I love summertime and all the fresh produce it yields. With so many fruits and veggies at our fingertips, I thought it a good idea to share a few of our seasonal go-to recipes. Let’s begin with sweet corn which finally made its appearance at our local farmer’s market this past week. Picked in the morning, it was sweet, but not too sweet, fresh, tender and delicious by the time it hit our plates. While really good sweet corn doesn’t need much messing with, I like to try new approaches from time to time. Here’s a recipe that’s a play on traditional Mexican Street Corn, but much lighter, allowing the corn’s flavors to have as much a say as the other ingredients. The recipe calls for grilling the cobs until they’re just charred and then dressing them with a simple, south-of-the-border-inspired compound butter. Mmmmm…summertime!
For the compound butter:
Mince the garlic. Combine it with the butter, lime and chile powder. Allow the mixture to mellow at room temperature for about an hour.
For the corn:
Variations: Try adding lime zest and minced cilantro to your compound butter. If you make the butter ahead, roll into a log shape in parchment paper or plastic wrap and keep it chilled in the refrigerator. When you’re ready to serve the butter, cut it into serving-sized slices for each plate.
*Grilling in the summer not only adds a little je ne sais quoi to the flavor of your food, but when it's hot outside (and in your house)... it keeps the heat outside! If you don’t have a grill, follow these instructions for an easy alternative to grilling corn.
We’ve received some great responses to our blog posts lately, including a few suggestions for the cookbooks and food podcasts that you love. We’re taking note and if the list continues to grow, we’ll post it here. If you have any resources you’d like to share with us, and with our readers, please post those in the comments section below. And be sure to include a few words—or more—about just what it is you like about that book or podcast. Don’t be shy…we look forward to hearing from you!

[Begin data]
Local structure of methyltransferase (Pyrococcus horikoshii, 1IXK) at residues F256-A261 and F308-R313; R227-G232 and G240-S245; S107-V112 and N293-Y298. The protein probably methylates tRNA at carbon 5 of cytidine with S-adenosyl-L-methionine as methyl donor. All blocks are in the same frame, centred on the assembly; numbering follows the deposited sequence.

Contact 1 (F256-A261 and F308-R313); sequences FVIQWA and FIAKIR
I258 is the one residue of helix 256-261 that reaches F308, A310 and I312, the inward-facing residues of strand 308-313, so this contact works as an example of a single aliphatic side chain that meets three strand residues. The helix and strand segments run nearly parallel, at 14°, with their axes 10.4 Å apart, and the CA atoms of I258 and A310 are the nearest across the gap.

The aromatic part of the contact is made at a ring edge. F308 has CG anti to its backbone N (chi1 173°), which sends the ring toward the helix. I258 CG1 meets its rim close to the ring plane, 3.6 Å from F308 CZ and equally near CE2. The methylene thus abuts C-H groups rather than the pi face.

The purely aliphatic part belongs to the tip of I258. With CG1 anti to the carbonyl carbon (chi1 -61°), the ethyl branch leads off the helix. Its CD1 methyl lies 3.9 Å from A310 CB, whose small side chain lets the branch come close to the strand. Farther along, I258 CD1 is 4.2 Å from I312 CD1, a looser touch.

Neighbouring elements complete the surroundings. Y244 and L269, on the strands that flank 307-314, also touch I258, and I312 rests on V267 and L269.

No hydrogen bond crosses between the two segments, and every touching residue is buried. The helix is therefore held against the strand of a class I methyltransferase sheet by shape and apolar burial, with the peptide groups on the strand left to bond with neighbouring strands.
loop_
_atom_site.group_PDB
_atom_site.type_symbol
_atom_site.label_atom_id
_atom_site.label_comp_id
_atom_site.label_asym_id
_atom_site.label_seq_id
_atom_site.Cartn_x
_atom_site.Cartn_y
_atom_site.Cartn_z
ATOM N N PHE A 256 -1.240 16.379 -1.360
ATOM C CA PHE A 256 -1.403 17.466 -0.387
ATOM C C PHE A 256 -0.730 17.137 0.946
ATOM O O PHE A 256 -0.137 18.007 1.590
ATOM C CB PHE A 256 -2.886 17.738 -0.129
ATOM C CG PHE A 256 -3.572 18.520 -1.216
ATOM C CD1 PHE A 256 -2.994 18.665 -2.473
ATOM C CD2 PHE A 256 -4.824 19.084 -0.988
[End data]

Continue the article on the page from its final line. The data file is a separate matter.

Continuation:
For this post, however, we plan to look at an entirely different genre of food writing— what some call food literature. Under that wide umbrella falls a vast array of titles, from food memoirs to food-oriented travelogues to investigative journalism that explores and exposes the cracks and controversies in our food systems. Because there are so many good titles out there, today we’ll focus on the autobiographical, saving the rest for another day.
- Bert Green, James Beard, Julia Child cooking at MFK Fisher's house in CA in the late 1970s. Copyright The Schlesinger Library, Harvard University
Food memoirs and other epicurean lit are popular these days. Julie and Julia: 365 Days, 524 Recipes, 1 Tiny Apartment Kitchen is a good example of a book that went big, becoming a Hollywood hit that charmed the critics, including this one at The New York Times. But quality food writing has been around a long time—at least since the early 3rd-century AD when the Greek gourmand and author Athenaeus wrote his fifteen-volume work, The Deipnosophistae, or The Banquet of the Learned, in which the protagonist, Ulpian, is the host of three long, leisurely banquets throughout which food, literature and history are discussed. For this post, we won’t look back to Ancient Greece, but we will look to the early 20th century when modern food lit really got its start. Whether you’re new to the genre or an old hand, we hope this list will guide you to a few new gems.